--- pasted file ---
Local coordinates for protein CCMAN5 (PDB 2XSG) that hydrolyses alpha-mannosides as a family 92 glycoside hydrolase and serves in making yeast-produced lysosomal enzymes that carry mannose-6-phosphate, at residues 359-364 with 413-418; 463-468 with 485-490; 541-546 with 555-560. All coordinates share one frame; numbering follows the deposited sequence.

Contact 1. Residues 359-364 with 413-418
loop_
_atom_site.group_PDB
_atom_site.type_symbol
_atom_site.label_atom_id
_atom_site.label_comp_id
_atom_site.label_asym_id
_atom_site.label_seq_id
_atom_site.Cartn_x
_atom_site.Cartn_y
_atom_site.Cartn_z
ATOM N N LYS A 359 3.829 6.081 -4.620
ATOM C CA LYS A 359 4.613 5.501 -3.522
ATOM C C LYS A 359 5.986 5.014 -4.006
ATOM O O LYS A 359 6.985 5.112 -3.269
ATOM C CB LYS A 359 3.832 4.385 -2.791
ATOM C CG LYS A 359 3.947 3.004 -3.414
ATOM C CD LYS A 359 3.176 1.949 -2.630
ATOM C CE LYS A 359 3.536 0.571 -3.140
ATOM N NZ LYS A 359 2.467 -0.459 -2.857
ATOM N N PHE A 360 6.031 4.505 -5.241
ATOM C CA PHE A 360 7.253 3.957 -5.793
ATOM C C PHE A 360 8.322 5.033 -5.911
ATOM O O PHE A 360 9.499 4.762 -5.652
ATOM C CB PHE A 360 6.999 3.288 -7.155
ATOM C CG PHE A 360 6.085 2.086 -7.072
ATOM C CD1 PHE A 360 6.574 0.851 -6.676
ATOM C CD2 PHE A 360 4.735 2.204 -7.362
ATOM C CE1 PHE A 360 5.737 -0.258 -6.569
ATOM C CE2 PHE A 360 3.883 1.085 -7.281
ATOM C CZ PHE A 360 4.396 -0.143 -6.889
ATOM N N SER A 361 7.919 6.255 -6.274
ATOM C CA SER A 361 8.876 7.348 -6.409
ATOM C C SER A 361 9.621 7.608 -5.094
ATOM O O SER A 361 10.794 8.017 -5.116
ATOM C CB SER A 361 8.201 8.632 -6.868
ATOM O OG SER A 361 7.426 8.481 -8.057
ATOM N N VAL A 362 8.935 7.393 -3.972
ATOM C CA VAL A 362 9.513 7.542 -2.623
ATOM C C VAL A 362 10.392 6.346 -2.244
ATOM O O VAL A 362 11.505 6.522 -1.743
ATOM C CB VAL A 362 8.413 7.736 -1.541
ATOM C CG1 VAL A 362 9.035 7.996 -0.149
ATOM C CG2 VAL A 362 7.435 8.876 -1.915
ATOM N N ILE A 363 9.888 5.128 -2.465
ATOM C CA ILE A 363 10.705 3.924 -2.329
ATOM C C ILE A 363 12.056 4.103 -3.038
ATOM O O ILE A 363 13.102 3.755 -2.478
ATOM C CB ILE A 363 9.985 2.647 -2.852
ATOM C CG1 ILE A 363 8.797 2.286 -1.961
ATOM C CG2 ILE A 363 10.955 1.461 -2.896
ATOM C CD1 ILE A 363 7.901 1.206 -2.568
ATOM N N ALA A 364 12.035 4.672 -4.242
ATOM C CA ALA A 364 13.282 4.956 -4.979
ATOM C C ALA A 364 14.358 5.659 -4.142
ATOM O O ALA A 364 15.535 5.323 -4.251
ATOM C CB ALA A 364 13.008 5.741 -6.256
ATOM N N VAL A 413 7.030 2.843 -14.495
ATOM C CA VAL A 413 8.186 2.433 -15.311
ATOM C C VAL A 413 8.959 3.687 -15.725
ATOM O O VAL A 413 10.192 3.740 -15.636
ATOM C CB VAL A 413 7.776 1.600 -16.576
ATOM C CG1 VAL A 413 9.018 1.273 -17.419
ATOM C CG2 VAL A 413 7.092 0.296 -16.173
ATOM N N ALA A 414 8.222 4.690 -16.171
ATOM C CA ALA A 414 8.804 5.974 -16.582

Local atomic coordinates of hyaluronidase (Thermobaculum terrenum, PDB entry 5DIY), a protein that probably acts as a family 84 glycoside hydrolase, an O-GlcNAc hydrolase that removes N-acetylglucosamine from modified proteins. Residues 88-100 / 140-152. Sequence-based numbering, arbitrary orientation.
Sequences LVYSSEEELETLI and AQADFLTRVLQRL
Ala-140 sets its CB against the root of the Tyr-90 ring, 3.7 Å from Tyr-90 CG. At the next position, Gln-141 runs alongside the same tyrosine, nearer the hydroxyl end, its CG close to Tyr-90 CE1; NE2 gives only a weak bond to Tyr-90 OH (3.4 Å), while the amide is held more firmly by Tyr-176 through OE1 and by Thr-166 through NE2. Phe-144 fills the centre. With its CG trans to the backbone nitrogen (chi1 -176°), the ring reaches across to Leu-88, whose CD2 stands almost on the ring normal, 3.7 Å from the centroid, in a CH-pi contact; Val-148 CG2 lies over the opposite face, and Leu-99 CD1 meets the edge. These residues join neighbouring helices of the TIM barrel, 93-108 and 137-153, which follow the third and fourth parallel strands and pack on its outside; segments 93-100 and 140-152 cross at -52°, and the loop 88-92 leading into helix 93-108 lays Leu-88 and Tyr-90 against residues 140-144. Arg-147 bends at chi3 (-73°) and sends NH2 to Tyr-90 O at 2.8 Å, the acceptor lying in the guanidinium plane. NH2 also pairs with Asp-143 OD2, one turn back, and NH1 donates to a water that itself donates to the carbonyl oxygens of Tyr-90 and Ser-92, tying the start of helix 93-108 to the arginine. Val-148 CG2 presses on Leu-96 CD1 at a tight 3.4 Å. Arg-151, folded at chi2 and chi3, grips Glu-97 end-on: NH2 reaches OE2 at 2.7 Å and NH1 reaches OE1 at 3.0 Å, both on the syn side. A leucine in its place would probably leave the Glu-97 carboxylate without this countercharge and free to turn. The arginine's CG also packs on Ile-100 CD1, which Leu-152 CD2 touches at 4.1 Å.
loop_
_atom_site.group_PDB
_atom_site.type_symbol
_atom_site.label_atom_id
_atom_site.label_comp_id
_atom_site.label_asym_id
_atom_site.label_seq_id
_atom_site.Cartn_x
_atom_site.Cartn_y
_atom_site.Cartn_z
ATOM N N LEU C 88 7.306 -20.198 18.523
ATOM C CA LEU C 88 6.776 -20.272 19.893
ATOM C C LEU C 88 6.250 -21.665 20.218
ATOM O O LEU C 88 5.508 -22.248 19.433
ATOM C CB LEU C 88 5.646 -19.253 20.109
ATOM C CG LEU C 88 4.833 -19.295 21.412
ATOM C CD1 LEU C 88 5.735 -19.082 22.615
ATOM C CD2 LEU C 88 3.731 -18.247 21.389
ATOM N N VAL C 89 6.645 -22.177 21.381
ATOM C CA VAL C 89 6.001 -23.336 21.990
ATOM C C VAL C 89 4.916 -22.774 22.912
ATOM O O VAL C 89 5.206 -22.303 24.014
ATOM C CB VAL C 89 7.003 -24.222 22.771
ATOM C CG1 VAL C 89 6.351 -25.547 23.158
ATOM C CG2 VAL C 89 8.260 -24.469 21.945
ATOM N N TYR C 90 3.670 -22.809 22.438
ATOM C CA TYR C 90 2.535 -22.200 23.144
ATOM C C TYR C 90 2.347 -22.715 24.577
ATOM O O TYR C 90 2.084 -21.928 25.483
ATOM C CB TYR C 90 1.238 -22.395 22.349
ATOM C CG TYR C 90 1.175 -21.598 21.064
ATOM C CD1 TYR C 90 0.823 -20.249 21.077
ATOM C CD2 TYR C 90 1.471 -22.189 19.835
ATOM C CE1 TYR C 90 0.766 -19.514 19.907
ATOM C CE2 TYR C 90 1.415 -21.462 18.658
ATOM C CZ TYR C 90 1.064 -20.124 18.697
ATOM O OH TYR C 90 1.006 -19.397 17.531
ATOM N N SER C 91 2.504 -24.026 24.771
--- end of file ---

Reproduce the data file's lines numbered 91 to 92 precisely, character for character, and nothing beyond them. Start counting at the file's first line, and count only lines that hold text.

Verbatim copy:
ATOM C C VAL C 89 4.916 -22.774 22.912
ATOM O O VAL C 89 5.206 -22.303 24.014